Thursday, May 28, 2015

Global climate on verge of multi-decadal change

A new study, by scientists from the University of Southampton and National Oceanography Centre (NOC), implies that the global climate is on the verge of broad-scale change that could last for a number of decades.

The change to the new set of climatic conditions is associated with a cooling of the Atlantic, and is likely to bring drier summers in Britain and Ireland, accelerated rise along the northeast coast of the United States, and drought in the developing countries of the Sahel region. Since this new climatic phase could be half a degree cooler, it may well offer a brief reprise from the rise of global temperatures, as well as resulting in fewer hurricanes hitting the United States.

The study, published today in Nature, proves that ocean circulation is the link between weather and decadal scale climatic change. It is based on observational evidence of the link between ocean circulation and the decadal variability of temperatures in the Atlantic Ocean.

Lead author Dr Gerard McCarthy, from the NOC, said: "Sea-surface temperatures in the Atlantic vary between warm and cold over time-scales of many decades. These variations have been shown to influence temperature, rainfall, drought and even the frequency of hurricanes in many regions of the world. This decadal variability, called the Atlantic Multi-decadal Oscillation (AMO), is a notable feature of the Atlantic Ocean and the climate of the regions it influences."

These climatic phases, referred to as positive or negative AMO's, are the result of the movement of heat northwards by a system of . This movement of heat changes the temperature of the sea surface, which has a profound impact on climate on timescales of 20-30 years. The strength of these currents is determined by the same atmospheric conditions that control the position of the jet stream. Negative AMO's occur when the currents are weaker and so less heat is carried northwards towards Europe from the tropics.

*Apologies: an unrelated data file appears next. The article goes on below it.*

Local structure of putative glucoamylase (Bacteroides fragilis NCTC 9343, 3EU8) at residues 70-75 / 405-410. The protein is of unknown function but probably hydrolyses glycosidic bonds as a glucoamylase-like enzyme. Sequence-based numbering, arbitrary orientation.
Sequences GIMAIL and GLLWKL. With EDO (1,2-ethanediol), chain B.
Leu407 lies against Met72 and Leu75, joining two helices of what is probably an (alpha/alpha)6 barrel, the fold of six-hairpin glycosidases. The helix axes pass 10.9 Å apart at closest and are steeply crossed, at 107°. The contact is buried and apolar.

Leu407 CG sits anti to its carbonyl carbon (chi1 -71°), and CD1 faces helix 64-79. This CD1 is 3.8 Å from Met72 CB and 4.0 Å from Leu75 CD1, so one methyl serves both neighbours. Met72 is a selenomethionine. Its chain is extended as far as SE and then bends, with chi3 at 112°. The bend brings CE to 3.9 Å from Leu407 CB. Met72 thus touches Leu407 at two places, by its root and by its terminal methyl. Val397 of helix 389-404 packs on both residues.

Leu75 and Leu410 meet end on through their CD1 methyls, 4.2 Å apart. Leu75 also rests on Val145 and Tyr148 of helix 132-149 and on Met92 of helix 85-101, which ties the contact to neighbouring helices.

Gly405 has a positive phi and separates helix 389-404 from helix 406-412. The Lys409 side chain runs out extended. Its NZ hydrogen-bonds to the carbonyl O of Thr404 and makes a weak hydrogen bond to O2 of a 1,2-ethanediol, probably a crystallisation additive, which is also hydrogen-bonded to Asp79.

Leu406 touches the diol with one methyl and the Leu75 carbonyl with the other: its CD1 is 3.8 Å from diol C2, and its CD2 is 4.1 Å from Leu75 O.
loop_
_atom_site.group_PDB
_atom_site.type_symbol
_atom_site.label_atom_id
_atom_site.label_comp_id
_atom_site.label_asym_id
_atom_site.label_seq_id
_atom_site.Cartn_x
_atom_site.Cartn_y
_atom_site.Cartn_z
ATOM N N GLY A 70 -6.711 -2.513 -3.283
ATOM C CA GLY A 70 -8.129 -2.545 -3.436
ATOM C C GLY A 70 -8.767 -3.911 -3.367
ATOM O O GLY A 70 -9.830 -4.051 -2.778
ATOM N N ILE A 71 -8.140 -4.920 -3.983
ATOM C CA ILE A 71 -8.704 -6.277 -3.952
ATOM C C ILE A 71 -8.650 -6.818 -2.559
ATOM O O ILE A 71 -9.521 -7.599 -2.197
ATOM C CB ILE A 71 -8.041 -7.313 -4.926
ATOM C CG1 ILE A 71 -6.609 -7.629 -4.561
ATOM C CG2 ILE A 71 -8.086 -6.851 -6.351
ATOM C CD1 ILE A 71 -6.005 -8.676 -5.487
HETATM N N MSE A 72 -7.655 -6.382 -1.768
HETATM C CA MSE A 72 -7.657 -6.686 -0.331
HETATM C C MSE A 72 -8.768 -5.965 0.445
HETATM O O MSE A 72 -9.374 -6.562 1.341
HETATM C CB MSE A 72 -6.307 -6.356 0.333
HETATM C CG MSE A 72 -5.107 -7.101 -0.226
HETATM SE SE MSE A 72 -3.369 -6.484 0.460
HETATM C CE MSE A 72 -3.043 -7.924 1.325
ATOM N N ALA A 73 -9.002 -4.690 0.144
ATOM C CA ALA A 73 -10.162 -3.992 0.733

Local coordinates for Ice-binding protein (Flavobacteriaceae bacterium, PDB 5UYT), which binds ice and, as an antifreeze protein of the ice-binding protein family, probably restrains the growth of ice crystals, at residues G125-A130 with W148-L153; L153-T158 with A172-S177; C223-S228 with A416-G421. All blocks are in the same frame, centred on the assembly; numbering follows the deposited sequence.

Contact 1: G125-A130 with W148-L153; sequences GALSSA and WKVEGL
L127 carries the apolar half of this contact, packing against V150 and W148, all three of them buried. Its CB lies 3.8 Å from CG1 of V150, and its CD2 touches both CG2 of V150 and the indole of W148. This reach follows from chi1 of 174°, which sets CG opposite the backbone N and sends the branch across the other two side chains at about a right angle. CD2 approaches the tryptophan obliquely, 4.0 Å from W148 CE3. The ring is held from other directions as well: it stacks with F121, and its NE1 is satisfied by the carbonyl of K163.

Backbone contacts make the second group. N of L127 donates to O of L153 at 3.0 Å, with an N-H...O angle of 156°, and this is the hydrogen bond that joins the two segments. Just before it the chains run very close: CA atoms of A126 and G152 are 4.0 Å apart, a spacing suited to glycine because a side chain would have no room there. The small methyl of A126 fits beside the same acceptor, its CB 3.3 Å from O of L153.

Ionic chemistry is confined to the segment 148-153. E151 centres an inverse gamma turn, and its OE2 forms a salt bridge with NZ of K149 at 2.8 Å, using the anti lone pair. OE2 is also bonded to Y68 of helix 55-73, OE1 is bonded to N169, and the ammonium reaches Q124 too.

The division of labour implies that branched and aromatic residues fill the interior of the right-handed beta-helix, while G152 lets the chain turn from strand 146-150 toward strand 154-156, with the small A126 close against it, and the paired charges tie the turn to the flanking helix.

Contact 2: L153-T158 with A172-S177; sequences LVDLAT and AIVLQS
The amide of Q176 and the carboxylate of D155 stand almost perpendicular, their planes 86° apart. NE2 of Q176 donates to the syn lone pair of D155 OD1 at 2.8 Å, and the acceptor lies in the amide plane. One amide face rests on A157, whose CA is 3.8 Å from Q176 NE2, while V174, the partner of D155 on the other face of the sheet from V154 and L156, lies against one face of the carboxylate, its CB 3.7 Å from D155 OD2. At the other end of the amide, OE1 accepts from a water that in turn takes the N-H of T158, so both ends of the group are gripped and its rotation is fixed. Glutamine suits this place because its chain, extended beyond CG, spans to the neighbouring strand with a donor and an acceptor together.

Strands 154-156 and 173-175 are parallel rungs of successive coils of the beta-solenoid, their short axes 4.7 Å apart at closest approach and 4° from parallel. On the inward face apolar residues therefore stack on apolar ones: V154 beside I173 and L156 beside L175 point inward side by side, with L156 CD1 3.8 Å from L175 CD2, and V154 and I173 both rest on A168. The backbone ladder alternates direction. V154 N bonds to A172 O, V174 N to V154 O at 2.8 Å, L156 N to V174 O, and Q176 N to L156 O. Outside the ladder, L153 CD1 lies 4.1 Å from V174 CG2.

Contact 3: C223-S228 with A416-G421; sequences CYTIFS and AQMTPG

The strength of ocean currents has been measured by a network of sensors, called the RAPID array, which have been collecting data on the flow rate of the Atlantic meridonal overturning circulation (AMOC) for a decade.

Dr David Smeed, from the NOC and lead scientist of the RAPID project, adds: "The observations of AMOC from the RAPID array, over the past ten years, show that it is declining. As a result, we expect the AMO is moving to a negative phase, which will result in cooler surface waters. This is consistent with observations of temperature in the North Atlantic."

Since the RAPID array has only been collecting data for last ten years, a longer data set was needed to prove the link between ocean circulation and slow climate variations. Therefore this study instead used 100 years of sea level data, maintained by the National Oceanography Centre's permanent service for mean sea level. Models of ocean currents based on this data were used to predict how much heat would be transported around the ocean, and the impact this would have on the sea surface temperature in key locations.

Co-author Dr Ivan Haigh, lecturer in coastal oceanography at the University of Southampton, said: "By reconstructing ocean circulation over the last 100 years from tide gauges that measure sea level at the coast, we have been able to show, for the first time, observational evidence of the link between and the AMO." More

 

Monday, May 25, 2015

Deciphering clues to prehistoric climate changes locked in cave deposits

It turns out that the steady dripping of water deep underground can reveal a surprising amount of information about the constantly changing cycles of heat and cold, precipitation and drought in the turbulent atmosphere above. The analysis of a stalagmite from a cave in north east India can detect the link between El Nino conditions in the Pacific Ocean and the Indian monsoon, a new study has found.

When the conversation turns to the weather and the climate, most people’s thoughts naturally drift upward toward the clouds, but Jessica Oster’s sink down into the subterranean world of stalactites and stalagmites.

That is because the assistant professor of earth and environmental sciences at Vanderbilt University is a member of a small group of earth scientists who are pioneering in the use of mineral cave deposits, collectively known as speleothems, as proxies for the prehistoric climate.

It turns out that the steady dripping of water deep underground can reveal a surprising amount of information about the constantly changing cycles of heat and cold, precipitation and drought in the turbulent atmosphere above.